The Sunday Edition

Charlie Angus, Jian Ghomeshi and the presumption of innocence - Michael's essay

The greatest attribute of our criminal justice system is the presumption of innocence.
Jian Ghomeshi and his lawyer Marie Henein (left) leave court in Toronto following closing arguments in his sexual assault trial on Thursday, Feb. 11, 2016. THE CANADIAN PRESS/Frank Gunn (Frank Gunn/Canadian Press)

In August, 1970, Charles Manson was on trial in Los Angeles, charged with masterminding the slaughter of seven people including the actress Sharon Tate, who was pregnant at the time, and Abigail Folger, heir to the coffee fortune. It was a horrific crime. Members of the so-called Manson family butchered the victims inside a Beverly Hills mansion. The accused admitted they were under the thrall of "Charlie", as they called him.

While the trial was going on, President Richard Nixon was scheduled to speak to a law enforcement conference in Denver. He decided to hold an impromptu press conference. He told reporters, "The press tends to glorify and make heroes out of those who engage in criminal activities." He paused, then referring to the Manson trial said, "Here is a man who was guilty, directly or indirectly, of eight murders without reason." Back in Los Angeles, Manson's lawyers immediately called for a mistrial. The trial judge dismissed their application, but was alarmed at Nixon's remarks.

On February 10, as the sexual assault trial of former CBC Radio host Jian Ghomeshi neared its close, NDP Member of Parliament Charlie Angus posted a statement on his Facebook page. In his posting, Mr. Angus described Ghomeshi as a predator. He made the very valid point, which I think needed to be underscored, that Ghomeshi was the person on trial, not the women who testified against him. He painted a picture of Ghomeshi's lawyer as the kind of legal counsel "known for their ability to take sexual assault witnesses apart." He ended his rant with this: "Nobody close to Jian even pretends he is innocent and somehow this isn't an issue - the women are."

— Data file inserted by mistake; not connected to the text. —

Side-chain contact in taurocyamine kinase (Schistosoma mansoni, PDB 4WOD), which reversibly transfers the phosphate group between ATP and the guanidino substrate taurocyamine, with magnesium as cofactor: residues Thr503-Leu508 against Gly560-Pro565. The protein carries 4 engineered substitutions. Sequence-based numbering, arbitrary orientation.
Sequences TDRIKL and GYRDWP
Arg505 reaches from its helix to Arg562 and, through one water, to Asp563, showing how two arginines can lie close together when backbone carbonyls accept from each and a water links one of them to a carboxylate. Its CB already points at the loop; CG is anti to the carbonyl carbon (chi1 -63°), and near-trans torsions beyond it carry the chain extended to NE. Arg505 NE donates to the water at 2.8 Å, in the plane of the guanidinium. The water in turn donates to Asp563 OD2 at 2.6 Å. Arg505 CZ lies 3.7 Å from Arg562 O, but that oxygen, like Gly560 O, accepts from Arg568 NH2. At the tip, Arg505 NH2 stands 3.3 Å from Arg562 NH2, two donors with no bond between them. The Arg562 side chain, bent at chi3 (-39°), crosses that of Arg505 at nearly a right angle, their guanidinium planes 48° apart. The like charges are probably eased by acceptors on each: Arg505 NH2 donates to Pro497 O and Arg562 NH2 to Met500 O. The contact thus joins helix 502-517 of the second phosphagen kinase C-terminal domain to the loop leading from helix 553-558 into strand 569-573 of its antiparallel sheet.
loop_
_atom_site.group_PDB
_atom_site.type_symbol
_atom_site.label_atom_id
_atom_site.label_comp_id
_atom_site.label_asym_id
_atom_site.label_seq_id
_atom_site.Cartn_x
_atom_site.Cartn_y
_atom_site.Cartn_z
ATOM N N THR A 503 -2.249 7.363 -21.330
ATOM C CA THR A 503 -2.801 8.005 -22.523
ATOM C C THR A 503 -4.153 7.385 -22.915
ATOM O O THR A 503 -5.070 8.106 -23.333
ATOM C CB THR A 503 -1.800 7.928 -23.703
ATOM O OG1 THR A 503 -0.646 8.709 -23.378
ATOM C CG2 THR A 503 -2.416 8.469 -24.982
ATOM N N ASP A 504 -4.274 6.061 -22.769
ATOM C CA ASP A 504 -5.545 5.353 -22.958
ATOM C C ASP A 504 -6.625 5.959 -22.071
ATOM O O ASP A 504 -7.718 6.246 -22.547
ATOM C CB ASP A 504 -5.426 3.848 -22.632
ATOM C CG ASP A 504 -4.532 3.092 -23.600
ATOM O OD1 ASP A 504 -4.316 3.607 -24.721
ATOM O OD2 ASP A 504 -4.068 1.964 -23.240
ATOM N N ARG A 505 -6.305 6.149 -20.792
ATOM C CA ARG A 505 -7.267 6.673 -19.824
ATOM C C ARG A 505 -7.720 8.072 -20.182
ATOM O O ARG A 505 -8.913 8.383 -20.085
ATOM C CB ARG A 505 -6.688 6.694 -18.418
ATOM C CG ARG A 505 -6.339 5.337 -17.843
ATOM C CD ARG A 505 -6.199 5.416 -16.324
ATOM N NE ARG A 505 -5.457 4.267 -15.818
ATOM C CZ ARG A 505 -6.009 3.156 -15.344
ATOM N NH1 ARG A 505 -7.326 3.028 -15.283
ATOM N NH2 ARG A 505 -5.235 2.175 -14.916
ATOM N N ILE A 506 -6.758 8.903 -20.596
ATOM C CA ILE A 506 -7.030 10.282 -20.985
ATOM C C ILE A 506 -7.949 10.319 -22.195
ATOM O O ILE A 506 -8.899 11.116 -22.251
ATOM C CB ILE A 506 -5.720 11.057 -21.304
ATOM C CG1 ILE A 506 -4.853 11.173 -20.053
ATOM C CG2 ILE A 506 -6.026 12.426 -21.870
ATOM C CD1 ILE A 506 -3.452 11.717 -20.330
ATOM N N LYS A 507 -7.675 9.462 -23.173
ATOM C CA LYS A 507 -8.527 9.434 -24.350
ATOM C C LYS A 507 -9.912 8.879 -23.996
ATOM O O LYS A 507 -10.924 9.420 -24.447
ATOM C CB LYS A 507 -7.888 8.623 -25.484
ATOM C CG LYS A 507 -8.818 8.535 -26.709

Charlie Angus is an exemplary MP, and has been since he was elected as member for Timmins and James Bay in 2004. He is the author of five books and has been commended by media as one of the best MPs on The Hill. He has also taken up the cause of Aboriginal  people in a vigorous and intelligent way. But what he said about Ghomeshi's presumed guilt chills me.

The greatest attribute of our criminal justice system is the presumption of innocence. It is called the Golden Thread, and it means that any person charged with a crime is innocent in the eyes of the law until convicted by a court. Whether you are Charles Manson or Jian Ghomeshi, you are legally innocent despite what a politician might say. Cut that Golden Thread or diminish the concept of presumed innocence and the entire criminal justice system is shaken. In the Ghomeshi trial, there are two courts at play. The court of public opinion has issued its verdict. It now falls to the judge in the real court to decide guilt or innocence.

I'm not for a moment comparing Charlie Angus to Richard Nixon. But his impulse to impute guilt before a conviction I find troubling, especially, coming as it does, from a respected Member of Parliament.

Justice William Horkins will hand down his decision on March 24th.